Having established such a successful colony in Greenland, Erik the Red in one of his voyages between the two countries met with a disaster which fortunately ultimated in the discovery of America. One of the several vessels which he had laden with provisions for trade with the colonies was driven by a storm so far south-westerly out of its course that the crew came in sight of the coast of a country nine days' sail from Greenland. During this time the ship was enveloped in such a fog and mist that at, no time within the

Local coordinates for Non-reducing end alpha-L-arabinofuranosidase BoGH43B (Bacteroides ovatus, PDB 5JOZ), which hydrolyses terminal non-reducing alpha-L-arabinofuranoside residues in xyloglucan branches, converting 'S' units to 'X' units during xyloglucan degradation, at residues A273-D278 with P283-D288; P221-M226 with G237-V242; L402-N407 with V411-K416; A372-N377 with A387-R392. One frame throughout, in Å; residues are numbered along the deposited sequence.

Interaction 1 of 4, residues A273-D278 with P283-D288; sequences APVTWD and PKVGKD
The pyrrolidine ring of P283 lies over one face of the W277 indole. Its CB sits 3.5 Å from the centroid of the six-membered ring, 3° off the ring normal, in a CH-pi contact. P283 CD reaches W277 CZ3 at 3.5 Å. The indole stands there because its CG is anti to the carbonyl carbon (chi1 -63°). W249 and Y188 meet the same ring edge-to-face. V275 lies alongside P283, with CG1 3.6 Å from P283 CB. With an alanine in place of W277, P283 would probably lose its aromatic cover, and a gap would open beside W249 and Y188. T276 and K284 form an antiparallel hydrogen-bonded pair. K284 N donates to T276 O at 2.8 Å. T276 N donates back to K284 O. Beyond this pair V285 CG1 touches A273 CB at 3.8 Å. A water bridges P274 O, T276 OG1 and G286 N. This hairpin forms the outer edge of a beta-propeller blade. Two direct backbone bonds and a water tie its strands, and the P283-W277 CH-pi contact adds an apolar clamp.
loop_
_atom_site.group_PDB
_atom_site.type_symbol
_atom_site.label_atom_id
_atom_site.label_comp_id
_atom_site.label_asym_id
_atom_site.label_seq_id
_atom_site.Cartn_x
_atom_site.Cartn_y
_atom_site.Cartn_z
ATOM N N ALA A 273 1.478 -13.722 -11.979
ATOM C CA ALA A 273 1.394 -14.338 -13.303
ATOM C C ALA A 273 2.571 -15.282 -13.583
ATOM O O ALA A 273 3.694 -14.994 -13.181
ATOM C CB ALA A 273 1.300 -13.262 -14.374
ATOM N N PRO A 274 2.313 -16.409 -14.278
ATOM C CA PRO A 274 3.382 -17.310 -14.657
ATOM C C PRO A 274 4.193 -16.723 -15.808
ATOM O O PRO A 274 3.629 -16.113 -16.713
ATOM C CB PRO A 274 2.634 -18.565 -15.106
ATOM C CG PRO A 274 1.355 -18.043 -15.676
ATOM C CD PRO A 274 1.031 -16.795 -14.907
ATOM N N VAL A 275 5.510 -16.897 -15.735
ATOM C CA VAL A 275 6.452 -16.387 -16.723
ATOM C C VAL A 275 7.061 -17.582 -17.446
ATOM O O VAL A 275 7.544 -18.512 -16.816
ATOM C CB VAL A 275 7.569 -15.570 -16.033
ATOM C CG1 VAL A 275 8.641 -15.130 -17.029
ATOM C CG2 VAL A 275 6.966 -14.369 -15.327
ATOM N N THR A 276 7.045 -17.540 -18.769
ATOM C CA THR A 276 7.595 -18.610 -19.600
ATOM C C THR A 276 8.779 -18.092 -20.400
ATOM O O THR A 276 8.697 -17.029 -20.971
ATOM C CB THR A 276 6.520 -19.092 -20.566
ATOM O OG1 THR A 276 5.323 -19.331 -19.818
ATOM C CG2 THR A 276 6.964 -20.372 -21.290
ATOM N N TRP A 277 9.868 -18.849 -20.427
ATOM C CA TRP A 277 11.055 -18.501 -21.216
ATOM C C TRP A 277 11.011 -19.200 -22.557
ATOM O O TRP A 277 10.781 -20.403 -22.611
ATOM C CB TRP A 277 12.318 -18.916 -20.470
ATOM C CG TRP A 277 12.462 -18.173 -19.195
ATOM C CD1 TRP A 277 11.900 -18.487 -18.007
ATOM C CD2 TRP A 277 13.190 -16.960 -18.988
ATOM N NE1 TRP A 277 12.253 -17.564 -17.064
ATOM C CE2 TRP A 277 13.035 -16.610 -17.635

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nine days was the sun to be seen, or was daylight or darkness distinguishable. When at last the sun appeared there lay before their astonished gaze an unknown land which they knew was not Greenland, because the shores of that country were characterized by high mountain peaks, and rugged and bleak scenery, while the land before them was level, verdant, and inviting. But instead of landing, so eager were they to join the other vessels, which had in the meantime reached Greenland, that the commander, whose name was Bjarue, continued sail, and on his return passed the coast of Newfoundland and Labrador, and at last made land at the port in Greenland. While it is impossible to exactly determine the land which Bjarne saw, from the length of the voyage, direction of the currents and appearance of the land, as well as the length of days that are noted, it is more than probable that the shores sighted were Nantucket -- which is one degree south of Boston -- Nova Scotia and Newfoundland. Upon this fact the claim is based that Bjarne was the first European whose eyes beheld the shores of the American Continent. A report of the discovery having been made to Erik, that bold rover organized an expedition, and with thirty-five companions set out in quest of the new country about A.D. 1000. The voyage was propitious, and he found and sailed along the coast for several miles, giving to it at first the name Markland, or